Probably like most people, my first introduction into the world of daylilies was through Hemerocallis Fulva. Known by lots of nicknames (ditch lily, common daylily, tiger daylily, tawny daylily, old orange daylily, and old fashioned daylily), it's a very common flower often found growing "wild" throughout most of the US -- along the roadside, along streams, in meadows, or pretty much anywhere it can.
And grow it will! It is a very easy perennial flower to grow and multiplies quickly .... so easy and so quickly, in fact, that some people view it as an invasive species that should be planted with extreme caution or it might take over wherever it is planted. I personally can't imagine trying to get rid of these daylilies - they are great in places where other perennial flowers won't grow or where the soil is poor, and they are perfect for stabilizing banks and helping to curb erosion.
My Old Fashioned Daylilies
While they will grow best in full sun, Old Fashioned Daylilies (my preferred nickname for Hemerocallis Fulva) will also grow in part shade and in pretty much any type of soil (assuming that it drains rather well). These daylilies do not produce seed pods and reproduce by stolons (runners) or by division. They are hardy in zones 3 through 9.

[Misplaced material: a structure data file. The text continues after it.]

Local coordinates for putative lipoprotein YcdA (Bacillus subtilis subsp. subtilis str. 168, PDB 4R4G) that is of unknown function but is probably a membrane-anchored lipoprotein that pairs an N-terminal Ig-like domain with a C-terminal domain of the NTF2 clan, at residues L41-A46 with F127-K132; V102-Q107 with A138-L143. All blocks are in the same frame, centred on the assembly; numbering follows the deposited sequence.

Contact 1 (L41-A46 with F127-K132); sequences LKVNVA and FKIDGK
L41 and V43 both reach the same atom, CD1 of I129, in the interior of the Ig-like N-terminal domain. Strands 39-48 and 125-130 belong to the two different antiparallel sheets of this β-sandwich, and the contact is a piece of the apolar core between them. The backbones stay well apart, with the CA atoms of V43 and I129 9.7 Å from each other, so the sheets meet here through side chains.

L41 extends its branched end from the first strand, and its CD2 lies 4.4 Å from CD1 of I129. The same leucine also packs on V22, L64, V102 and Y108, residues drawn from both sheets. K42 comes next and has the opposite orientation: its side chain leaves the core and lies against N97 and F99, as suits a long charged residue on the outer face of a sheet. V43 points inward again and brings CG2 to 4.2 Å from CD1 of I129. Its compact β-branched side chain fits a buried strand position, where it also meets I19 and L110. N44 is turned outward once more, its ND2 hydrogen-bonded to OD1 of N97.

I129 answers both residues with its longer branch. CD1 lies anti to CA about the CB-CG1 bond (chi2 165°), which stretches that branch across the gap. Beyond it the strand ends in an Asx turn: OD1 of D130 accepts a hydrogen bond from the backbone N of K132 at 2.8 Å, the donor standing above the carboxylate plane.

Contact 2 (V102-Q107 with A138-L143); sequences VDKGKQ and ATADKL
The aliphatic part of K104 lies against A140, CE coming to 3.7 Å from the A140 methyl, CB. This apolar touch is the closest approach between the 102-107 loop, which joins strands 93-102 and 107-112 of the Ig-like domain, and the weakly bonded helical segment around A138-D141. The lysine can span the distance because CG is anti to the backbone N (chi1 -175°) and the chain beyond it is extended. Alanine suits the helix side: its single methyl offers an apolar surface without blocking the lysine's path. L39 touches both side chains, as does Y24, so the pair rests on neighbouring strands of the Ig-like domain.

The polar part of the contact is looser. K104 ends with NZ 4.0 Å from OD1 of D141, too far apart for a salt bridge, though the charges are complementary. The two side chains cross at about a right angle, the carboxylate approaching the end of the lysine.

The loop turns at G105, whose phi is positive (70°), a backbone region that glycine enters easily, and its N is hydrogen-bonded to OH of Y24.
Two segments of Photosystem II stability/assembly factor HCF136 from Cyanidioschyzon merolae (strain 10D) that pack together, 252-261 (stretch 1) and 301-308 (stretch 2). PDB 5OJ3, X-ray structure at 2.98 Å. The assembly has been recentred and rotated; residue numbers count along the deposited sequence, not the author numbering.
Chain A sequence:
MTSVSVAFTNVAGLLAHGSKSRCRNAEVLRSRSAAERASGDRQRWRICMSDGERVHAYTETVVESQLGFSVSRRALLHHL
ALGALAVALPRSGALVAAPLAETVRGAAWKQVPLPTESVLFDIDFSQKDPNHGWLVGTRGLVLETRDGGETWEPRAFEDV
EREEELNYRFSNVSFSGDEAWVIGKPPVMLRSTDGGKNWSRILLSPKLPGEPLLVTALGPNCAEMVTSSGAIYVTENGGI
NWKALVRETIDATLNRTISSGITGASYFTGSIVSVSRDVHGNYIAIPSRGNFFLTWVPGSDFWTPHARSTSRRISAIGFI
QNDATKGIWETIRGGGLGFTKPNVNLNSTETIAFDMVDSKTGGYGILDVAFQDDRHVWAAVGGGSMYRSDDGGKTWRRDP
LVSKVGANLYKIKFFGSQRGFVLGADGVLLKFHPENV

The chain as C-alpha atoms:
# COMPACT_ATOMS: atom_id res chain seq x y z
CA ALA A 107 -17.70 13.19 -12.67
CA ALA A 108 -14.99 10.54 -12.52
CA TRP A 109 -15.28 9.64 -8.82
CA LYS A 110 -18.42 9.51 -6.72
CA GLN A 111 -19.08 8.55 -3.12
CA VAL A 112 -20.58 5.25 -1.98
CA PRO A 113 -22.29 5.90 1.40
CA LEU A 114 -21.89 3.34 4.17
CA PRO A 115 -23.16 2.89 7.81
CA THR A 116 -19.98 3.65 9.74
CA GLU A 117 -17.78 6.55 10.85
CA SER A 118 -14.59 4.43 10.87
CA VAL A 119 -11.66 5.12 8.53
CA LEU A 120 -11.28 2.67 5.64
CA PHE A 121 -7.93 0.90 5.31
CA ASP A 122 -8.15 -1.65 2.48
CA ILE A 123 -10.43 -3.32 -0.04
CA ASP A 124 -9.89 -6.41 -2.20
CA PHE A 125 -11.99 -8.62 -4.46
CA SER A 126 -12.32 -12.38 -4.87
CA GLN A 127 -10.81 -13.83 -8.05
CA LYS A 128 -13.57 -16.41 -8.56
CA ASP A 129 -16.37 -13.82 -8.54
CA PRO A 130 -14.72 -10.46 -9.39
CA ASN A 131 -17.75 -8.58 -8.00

We have an absolute TON of old fashioned, orange daylilies growing here ... June is a very "orange" month for us. There are large swaths of them growing along our driveway, next to our marsh, and in various meadows near our woods. I don't have them in any of my formal beds, but rather let them grow in a more natural setting. There were a lot of old fashioned daylilies here when we bought the property and although I did move some years ago, I've never planted any new ones. These native daylilies continue to grow and spread without any care from me at all! I never weed them and the deer here don't usually eat them (although the deer in Northern Virginia always ate the flower buds of all of our daylilies).
Here are a few photos of the old fashioned daylilies growing here today ....